The Graces in Ancient Greek Mythology



They were considered the youthful bestowers of beauty in all its forms.


By Mark Cartwright
Historian


Introduction

The Graces (alsoCharites, sing. Charis) were goddesses from Greek mythology who personified charm, grace, and beauty.  Hesiod  describes  three Graces, and this is their most common grouping in literature and art, but their number varies depending on the source. Associated with  Aphrodite and spring flowers especially, they were considered the youthful bestowers of beauty in all its forms, from physical to intellectual, artistic to moral.  

Hesiod and Homer

A marble relief plaque showing the Three Graces. Copy of a c. 470 BCE original by Sokrates the Boetian sculptor. (Archaeological Museum, Piraeus) / Photo by Mark Cartwright, Creative Commons

In Theogony Hesiod describes three Graces: Aglaea (personifying Radiance), Euphrosyne (Joy), and Thalia (Flowering). He reports that their parents were Zeus and Eurynome, the daughter of Ocean. Hesiod describes them as ‘beautiful-cheeked’ and ‘from their eyes desire, the limb-melter, trickles down when they look; and they look beautifully from under their eyebrows’ (907). He goes on to mention that Aglaea, the youngest Grace, became the wife of the craftsman god Hephaistos. The Graces live on Mt. Olympus with the Muses and Himeros, the personification of Desire. In Hesiod’s Works & Days the Graces help at the birth of Pandora and, along with the Horae (goddesses of the seasons), are given the task of beautifying the first woman and covering her in flowers, garlands, and fine jewellery. The Graces are described as masters of dancing, singing, and poetry, in which capacity they entertained the guests at the wedding of Peleus and Thetis.

Homer mentions them in both the Iliad and Odyssey but does not specify either their names or number. He associates them with Aphrodite, and this tradition is maintained in later sources with the Graces becoming an established part of the goddess’ large entourage. In Book 5 of the  Iliad,  Homer tells us that the Graces made a beautiful and immortal robe for Aphrodite. Homer goes on in Book 14 to say that Hera gave the Grace Pasithee to Sleep to be his wife in return for him ensuring Zeus was temporarily removed from the action of the Trojan War. The Graces pop up again in Homer’s Odyssey where they dispense beauty to mortals and are the handmaidens of Aphrodite, bathing the goddess and anointing her with scented oil in her sanctuary on Cyprus.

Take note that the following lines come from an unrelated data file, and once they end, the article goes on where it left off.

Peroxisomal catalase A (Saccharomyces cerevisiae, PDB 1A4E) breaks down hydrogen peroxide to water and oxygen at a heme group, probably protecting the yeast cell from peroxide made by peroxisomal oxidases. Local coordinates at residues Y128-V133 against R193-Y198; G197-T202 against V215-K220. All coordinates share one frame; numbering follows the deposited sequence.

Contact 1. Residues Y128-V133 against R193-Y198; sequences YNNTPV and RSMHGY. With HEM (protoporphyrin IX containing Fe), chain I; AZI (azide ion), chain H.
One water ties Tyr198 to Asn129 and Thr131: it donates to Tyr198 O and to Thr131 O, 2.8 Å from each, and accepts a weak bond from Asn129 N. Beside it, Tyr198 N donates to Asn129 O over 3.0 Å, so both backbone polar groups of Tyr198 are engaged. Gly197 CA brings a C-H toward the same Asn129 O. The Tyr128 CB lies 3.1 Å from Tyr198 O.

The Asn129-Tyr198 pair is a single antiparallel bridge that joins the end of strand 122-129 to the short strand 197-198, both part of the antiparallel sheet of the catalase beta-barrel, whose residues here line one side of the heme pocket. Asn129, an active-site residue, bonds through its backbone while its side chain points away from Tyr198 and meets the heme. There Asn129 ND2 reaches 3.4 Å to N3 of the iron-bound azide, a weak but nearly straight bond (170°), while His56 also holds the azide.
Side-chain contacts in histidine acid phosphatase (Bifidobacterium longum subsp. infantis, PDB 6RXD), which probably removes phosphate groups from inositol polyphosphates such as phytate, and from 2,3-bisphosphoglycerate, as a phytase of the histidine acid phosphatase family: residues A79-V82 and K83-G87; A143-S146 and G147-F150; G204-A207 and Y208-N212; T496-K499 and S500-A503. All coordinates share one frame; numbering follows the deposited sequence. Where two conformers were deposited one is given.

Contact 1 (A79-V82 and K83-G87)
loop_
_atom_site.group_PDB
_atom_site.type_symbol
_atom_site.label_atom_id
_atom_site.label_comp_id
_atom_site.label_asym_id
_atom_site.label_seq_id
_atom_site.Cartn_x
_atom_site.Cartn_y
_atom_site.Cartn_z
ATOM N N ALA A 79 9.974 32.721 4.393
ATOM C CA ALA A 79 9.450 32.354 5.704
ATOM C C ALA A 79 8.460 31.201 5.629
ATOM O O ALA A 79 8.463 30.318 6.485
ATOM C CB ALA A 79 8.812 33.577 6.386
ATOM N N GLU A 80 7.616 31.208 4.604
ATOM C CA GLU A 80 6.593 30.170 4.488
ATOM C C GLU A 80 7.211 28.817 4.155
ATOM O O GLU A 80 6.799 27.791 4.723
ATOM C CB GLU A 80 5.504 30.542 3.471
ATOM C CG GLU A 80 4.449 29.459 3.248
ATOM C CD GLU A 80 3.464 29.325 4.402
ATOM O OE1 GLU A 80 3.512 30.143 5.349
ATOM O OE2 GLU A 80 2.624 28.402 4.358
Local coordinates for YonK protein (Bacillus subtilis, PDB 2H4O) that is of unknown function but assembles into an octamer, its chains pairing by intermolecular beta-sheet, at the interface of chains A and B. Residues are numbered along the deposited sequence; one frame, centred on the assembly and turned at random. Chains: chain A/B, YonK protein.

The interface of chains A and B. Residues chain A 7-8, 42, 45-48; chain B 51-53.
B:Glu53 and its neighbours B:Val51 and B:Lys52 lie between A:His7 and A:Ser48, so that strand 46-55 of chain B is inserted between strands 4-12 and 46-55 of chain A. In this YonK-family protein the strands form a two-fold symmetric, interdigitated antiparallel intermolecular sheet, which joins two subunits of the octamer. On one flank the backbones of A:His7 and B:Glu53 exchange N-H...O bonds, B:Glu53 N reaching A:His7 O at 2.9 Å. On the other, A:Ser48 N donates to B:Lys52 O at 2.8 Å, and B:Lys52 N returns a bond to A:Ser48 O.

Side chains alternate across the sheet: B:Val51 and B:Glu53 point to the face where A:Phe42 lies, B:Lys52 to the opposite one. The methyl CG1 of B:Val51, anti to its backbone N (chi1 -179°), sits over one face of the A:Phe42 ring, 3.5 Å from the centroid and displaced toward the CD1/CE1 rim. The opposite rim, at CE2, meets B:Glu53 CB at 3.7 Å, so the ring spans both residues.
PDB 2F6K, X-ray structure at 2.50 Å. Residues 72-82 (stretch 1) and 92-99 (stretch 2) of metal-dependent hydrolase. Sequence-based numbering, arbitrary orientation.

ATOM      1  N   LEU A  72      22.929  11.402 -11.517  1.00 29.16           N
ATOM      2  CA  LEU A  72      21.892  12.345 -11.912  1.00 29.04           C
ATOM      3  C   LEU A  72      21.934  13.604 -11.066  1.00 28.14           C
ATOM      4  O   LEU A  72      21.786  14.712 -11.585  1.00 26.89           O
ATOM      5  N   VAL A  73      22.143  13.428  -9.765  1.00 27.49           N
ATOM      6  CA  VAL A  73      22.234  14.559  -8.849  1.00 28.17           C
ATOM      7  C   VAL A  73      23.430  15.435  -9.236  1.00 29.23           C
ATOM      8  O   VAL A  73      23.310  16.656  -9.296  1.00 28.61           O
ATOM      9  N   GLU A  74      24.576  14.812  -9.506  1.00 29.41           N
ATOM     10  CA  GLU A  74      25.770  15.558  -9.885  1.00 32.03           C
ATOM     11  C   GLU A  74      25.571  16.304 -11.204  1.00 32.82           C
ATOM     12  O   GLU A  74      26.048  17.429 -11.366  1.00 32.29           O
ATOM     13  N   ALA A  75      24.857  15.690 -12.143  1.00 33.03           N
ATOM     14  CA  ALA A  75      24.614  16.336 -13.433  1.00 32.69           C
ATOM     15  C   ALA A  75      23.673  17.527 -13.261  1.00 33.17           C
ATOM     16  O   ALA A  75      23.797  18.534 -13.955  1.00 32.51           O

Hellenistic Additions and Cults

In the Hellenistic period, the poet Hermesianax added another Grace to the traditional group, that of Peitho, who personified Persuasion. From this period onwards the Graces are linked with Hecate, the lunar goddess associated with magic and ghosts. The Graces became closely associated with flowers, especially roses (which they help grow) and myrtles but also any spring flowers in general. They are often in the company of fertility gods, helped by their experience at the births of Aphrodite and Pandora.

The Graces were the subject of cult worship across the Greek world, but especially southern Greece and Asia Minor. They were particularly important at Orchomenus in Arcadia where they had an annual festival, the Charitesia, held in their honour. Pausanias mentions that they were there associated with meteorites or shooting stars. The historian goes on to list various names of Graces at different cities, for example, Auxo and Hegemone at Athens, and Kleta and Phaenna at Sparta. These were no doubt local deities incorporated into the wider Greek cult of the Graces. In Athens, from the 3rd century BCE, the Graces and Aphrodite were linked to Demos, the personification of the people as attested by an inscribed altar.

The Graces in Art  

By Sandro Botticelli (1445–1510 CE), commissioned by Lorenzo and Giovanni di Pierfrancesco de’Medici for Villa di Castello (?). / Wikimedia Commons

The Graces can be difficult to identify in art as they have no particular attributes but they are most commonly portrayed as a trio of beautiful young women in Greek and Roman art where they either dance or move in a procession. They appeared in Archaic and Classical Greek art on pottery, relief sculpture, coins, and even on the throne of Zeus at Olympia according to Pausanias. The Graces appear on the famous black-figure Francoise Vase (c. 570 BCE) in a scene from the wedding of Thetis and Peleus and in a much-copied marble relief plaque by Sokrates (c. 470 BCE) where they are in typical processional pose and hold hands.   

As with other similar deities representing beauty the Graces were originally portrayed clothed in Greek art but gradually convention came to portray them naked. The Hellenistic Period saw the first example sculptures where they are three standing naked women embracing and this became a much-copied theme in Roman and later art. The Graces were especially popular in Renaissance art. An example is Botticelli’s Birth of Venus (1486) where a lone Grace stands on the right, ready to offer the emerging goddess a robe to cover her modesty.

Bibliography


Originally published by the Ancient History Encyclopedia, 05.15.2016, under a Creative Commons: Attribution-NonCommercial-ShareAlike 3.0 Unported license.

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